“Why do the Ohio Department of Education and the district report different percentages? Are you trying to hide something?”
“What are the real OAA results?”
These are all quotes that have been sent in my direction – either in person or on social media – from community members about the reporting of third grade reading assessments. These questions provide a great opportunity for conversations – meaningful, honest communications about accountability.
We need to talk about the multiple pathways to meet the requirements; one media outlet may report only Ohio Achievement Assessment (OAA) results while another takes into account alternative pathways to meet state requirements. As we look at raw data – data just released within the week – we are looking at individual students. We have transient students that may, or may not, still reside in our district. We have English Language Learners (ELL) and special needs data to check and cross-check. Our students aren’t simply numbers; our data represents your children. While expedience is great for a story . . . we’re not in this business for the story. We are in the business of preparing students for success; this is complicated stuff. It can’t be summarized in a story, sound bite or single post.
We all seek an easy to understand table, chart or graph to show our school district’s performance. The media wants an info-graphic to show on the screen or post in the story. We want it to be simple, easy to understand and straightforward.
Here is the problem . . . education is complex, challenging to measure and impossible to show with a single measure. Each child in our care, every single student in our classrooms, is a unique person with different strengths, needs and passions. Socioeconomic challenges, such as poverty, can greatly impact education – we partner, support and engage our families to maximize educational opportunities. There is no single test to measure every student; there is no single instructional method to reach all children. There isn’t a legislature or government agency that can fix education through a new law. . . we are dealing with the laws of nature.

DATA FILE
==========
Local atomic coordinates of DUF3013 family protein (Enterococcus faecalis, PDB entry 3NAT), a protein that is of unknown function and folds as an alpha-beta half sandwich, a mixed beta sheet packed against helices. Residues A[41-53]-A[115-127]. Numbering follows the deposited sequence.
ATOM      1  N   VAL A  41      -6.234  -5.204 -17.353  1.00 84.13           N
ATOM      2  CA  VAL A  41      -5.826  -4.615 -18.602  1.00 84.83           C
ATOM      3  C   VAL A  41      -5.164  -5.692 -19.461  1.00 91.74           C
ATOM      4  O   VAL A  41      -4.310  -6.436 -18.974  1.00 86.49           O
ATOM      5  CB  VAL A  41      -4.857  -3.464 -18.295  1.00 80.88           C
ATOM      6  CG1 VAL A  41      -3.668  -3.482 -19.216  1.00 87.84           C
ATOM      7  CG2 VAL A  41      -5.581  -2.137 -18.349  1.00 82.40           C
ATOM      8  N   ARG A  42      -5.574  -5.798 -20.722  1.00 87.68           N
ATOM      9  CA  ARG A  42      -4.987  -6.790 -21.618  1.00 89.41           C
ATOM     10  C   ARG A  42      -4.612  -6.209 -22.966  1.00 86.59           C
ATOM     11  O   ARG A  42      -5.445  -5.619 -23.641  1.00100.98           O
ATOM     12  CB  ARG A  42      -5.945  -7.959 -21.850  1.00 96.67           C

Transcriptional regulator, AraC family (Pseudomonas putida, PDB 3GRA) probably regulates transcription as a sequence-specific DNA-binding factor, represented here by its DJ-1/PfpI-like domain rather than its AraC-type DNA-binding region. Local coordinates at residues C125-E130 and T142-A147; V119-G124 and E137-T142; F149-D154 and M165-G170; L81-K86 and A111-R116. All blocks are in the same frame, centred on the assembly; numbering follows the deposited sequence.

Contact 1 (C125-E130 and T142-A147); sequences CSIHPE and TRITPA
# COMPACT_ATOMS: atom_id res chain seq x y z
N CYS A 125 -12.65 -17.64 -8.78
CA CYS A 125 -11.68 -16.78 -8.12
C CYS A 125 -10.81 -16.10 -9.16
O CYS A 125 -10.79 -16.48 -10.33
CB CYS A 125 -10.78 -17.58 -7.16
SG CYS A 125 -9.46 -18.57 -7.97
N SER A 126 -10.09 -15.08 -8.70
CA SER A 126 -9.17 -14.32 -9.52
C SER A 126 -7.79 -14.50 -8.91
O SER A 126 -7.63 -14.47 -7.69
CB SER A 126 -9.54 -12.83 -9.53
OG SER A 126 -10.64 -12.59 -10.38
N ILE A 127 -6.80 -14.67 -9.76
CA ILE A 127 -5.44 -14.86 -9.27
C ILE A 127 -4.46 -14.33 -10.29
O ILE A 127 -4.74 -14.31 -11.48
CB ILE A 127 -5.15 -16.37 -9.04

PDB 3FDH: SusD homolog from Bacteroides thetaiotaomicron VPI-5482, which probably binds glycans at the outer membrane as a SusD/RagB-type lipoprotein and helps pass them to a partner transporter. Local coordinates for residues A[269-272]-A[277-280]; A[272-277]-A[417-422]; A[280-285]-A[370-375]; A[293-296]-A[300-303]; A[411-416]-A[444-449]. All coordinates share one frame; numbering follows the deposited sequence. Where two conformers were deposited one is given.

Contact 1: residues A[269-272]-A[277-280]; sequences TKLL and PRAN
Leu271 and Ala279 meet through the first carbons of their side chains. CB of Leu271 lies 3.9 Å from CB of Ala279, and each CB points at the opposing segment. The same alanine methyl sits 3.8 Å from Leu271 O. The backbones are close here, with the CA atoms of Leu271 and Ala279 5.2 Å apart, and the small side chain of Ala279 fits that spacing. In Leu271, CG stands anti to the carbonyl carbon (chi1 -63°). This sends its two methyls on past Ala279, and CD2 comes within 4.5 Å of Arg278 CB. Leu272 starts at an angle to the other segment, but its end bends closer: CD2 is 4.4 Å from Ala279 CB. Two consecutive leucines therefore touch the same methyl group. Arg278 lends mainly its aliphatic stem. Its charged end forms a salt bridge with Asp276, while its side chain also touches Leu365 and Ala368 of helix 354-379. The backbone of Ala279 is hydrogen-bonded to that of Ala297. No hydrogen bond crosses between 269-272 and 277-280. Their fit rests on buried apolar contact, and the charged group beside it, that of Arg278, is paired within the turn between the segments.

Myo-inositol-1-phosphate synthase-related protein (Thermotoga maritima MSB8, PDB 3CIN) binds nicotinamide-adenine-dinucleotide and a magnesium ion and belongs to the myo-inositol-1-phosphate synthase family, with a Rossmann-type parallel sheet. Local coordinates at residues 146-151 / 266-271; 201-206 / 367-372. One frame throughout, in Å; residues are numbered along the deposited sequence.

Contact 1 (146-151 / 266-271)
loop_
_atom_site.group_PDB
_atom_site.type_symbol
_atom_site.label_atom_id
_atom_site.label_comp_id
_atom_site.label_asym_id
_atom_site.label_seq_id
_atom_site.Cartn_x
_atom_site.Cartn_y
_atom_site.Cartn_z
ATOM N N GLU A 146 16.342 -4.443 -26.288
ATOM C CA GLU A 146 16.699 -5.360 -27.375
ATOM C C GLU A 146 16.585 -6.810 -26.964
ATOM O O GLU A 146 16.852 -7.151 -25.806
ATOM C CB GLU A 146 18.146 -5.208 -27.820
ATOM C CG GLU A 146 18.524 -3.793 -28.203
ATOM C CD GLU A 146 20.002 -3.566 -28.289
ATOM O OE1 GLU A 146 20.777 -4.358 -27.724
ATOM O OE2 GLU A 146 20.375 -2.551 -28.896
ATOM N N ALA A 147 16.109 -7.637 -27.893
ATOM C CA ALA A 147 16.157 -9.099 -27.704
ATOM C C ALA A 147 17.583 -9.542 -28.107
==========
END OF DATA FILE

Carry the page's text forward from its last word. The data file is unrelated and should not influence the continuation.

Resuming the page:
Education is personal – it is taking the time to assess individual students, to build relationships, to cultivate talents and to discover how each student best functions. I applaud the Ohio General Assembly and Ohio Department of Education for embracing our state’s diversity. Ohio has provided multiple pathways for students to earn promotion to fourth grade; we have multiple assessments that we can use, that we can learn from, when working with each individual student to meet the minimum criteria. Ohio’s new graduation requirements also include multiple pathways for high school students – personalizing education, embracing diverse needs and providing options is essential for education.
In the coming weeks parents will receive other OAA results. It is important that we celebrate improvements, reflect on any declines and analyze the results – this is what we do to improve. At the same time it would be hypocritical to declare ourselves “Excellent” based on the same one-day, one-size-fits-all assessment we disparage for promotion purposes. We know education is complicated, we celebrate educating the whole-child and we embrace our diversity. Let’s be consistent in our practices. Success on the OAA is one measure – it isn’t the whole picture.
The OAA has been part of our practice for over a decade – they will soon be replaced by the Partnership for Assessment of Readiness for College and Careers (PARCC) assessments. Just as we have become familiar with the OAA, it will take time to build the capacity necessary to utilize the PARCC tests to form instruction. We will get there, but we will also work to provide our community with a better, more complete report on our district’s progress.
The Hilliard City School District will be issuing our first Quality Profile in the fall. Our Quality Profile (QP) will be a first step in creating a document that reports to our community on a more complex level; a document that works to demonstrate everything that goes into a Hilliard education. Will the first draft, our first attempt, be perfect? No . . . our first release will be a step in the journey. We will be asking for input, reflecting on the data we include and continually seeking ways to improve our communication, performance and practices.
Education is evolving . . . it should always be improving. There is no final destination for educators; we are on a learning journey with our students to prepare them for an ever changing tomorrow.